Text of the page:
By Julie Savage and Georgina Norris, Cambridge Regional College
The historic legacy of anxiety surrounding mathematics in the UK remains prevalent within the walls of Cambridge Regional College and the fight against this has been, and continues to be, the driving force of our action research.
Our 2020/2021 project investigated the impact of Student Engagement Coaches on the motivation and engagement levels of our GCSE mathematics resit learners, a role designed to help reduce maths anxiety and help learners adopt a positive mindset, build resilience and realise their full potential. Three coaches supported individual students who had been identified by their maths tutor as displaying signs of demotivation and disengagement in class. Throughout the year, learner-centered coaching was delivered using a range of strategies both inside and outside the maths classroom. An analysis of our research findings indicated that one of the biggest barriers to engaging with mathematics is a learner’s complete lack of confidence in their ability.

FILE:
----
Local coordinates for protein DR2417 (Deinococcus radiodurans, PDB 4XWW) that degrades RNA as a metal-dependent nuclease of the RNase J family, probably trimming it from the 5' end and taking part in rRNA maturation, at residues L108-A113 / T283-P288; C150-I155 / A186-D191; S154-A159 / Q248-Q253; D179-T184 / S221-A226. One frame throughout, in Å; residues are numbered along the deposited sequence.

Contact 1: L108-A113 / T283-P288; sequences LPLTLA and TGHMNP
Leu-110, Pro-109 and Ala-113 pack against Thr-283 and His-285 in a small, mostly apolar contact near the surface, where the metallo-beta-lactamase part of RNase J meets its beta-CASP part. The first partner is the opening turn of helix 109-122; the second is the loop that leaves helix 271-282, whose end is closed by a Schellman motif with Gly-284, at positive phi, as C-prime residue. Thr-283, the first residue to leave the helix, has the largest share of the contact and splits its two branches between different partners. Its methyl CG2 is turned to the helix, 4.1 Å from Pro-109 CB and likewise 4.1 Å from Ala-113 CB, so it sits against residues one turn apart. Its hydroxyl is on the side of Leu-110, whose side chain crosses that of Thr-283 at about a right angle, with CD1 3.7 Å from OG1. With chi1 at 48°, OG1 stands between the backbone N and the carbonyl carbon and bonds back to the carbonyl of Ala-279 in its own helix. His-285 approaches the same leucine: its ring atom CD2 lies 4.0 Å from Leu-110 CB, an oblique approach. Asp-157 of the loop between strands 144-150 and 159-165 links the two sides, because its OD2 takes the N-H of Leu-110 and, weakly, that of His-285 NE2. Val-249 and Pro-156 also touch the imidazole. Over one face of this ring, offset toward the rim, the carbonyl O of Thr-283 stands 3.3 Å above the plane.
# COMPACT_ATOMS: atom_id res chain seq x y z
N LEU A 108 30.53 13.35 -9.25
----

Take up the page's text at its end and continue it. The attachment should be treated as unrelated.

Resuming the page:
Coaching allowed for a safe, trusting space to be created for maths-avoidant learners, whereby they could discuss their worries and explore maths in a non-judgemental environment. Whilst the coronavirus pandemic may have created a number of logistical challenges throughout the course of the year, a post-intervention survey revealed that 63% of learners felt more confident in their mathematical ability after receiving coaching.
In addition, 81% of learners went from feeling ‘stressed/worried’ pre-intervention, to ‘hopeful or excited’ post-intervention, when thinking about mathematics. Our research findings confirmed that addressing the psychological barriers to learning mathematics post-16 is key to raising attainment in the GCSE mathematics re-sit cohort and we look forward to delving deeper and learning more from our 2021/2022 research project.